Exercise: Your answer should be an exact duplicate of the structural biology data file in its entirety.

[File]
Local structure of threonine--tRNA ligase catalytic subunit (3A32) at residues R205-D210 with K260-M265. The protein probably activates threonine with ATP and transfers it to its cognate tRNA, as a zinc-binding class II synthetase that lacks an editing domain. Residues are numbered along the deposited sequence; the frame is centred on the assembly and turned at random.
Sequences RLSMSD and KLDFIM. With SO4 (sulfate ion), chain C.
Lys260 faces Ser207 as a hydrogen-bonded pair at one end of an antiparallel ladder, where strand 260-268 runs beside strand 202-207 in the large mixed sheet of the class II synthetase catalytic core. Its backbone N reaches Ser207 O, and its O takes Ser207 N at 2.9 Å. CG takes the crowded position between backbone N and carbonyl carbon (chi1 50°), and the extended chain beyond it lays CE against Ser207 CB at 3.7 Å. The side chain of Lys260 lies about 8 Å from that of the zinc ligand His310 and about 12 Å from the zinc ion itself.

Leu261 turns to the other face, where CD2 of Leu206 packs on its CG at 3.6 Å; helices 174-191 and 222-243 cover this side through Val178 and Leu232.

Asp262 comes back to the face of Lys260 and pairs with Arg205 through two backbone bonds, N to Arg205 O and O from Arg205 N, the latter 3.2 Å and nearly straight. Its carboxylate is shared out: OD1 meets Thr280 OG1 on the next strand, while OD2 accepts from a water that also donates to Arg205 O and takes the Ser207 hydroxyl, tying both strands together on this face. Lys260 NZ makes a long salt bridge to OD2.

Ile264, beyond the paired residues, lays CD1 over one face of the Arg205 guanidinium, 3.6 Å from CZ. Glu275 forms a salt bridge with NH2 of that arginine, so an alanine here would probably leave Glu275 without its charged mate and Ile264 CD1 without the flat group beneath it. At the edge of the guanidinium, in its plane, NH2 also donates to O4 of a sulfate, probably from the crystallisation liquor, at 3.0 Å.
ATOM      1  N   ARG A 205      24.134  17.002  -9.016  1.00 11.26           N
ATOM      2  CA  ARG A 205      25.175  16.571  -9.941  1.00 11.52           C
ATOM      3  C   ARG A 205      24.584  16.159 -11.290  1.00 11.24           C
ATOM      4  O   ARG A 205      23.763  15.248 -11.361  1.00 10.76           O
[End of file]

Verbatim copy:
Local structure of threonine--tRNA ligase catalytic subunit (3A32) at residues R205-D210 with K260-M265. The protein probably activates threonine with ATP and transfers it to its cognate tRNA, as a zinc-binding class II synthetase that lacks an editing domain. Residues are numbered along the deposited sequence; the frame is centred on the assembly and turned at random.
Sequences RLSMSD and KLDFIM. With SO4 (sulfate ion), chain C.
Lys260 faces Ser207 as a hydrogen-bonded pair at one end of an antiparallel ladder, where strand 260-268 runs beside strand 202-207 in the large mixed sheet of the class II synthetase catalytic core. Its backbone N reaches Ser207 O, and its O takes Ser207 N at 2.9 Å. CG takes the crowded position between backbone N and carbonyl carbon (chi1 50°), and the extended chain beyond it lays CE against Ser207 CB at 3.7 Å. The side chain of Lys260 lies about 8 Å from that of the zinc ligand His310 and about 12 Å from the zinc ion itself.

Leu261 turns to the other face, where CD2 of Leu206 packs on its CG at 3.6 Å; helices 174-191 and 222-243 cover this side through Val178 and Leu232.

Asp262 comes back to the face of Lys260 and pairs with Arg205 through two backbone bonds, N to Arg205 O and O from Arg205 N, the latter 3.2 Å and nearly straight. Its carboxylate is shared out: OD1 meets Thr280 OG1 on the next strand, while OD2 accepts from a water that also donates to Arg205 O and takes the Ser207 hydroxyl, tying both strands together on this face. Lys260 NZ makes a long salt bridge to OD2.

Ile264, beyond the paired residues, lays CD1 over one face of the Arg205 guanidinium, 3.6 Å from CZ. Glu275 forms a salt bridge with NH2 of that arginine, so an alanine here would probably leave Glu275 without its charged mate and Ile264 CD1 without the flat group beneath it. At the edge of the guanidinium, in its plane, NH2 also donates to O4 of a sulfate, probably from the crystallisation liquor, at 3.0 Å.
ATOM      1  N   ARG A 205      24.134  17.002  -9.016  1.00 11.26           N
ATOM      2  CA  ARG A 205      25.175  16.571  -9.941  1.00 11.52           C
ATOM      3  C   ARG A 205      24.584  16.159 -11.290  1.00 11.24           C
ATOM      4  O   ARG A 205      23.763  15.248 -11.361  1.00 10.76           O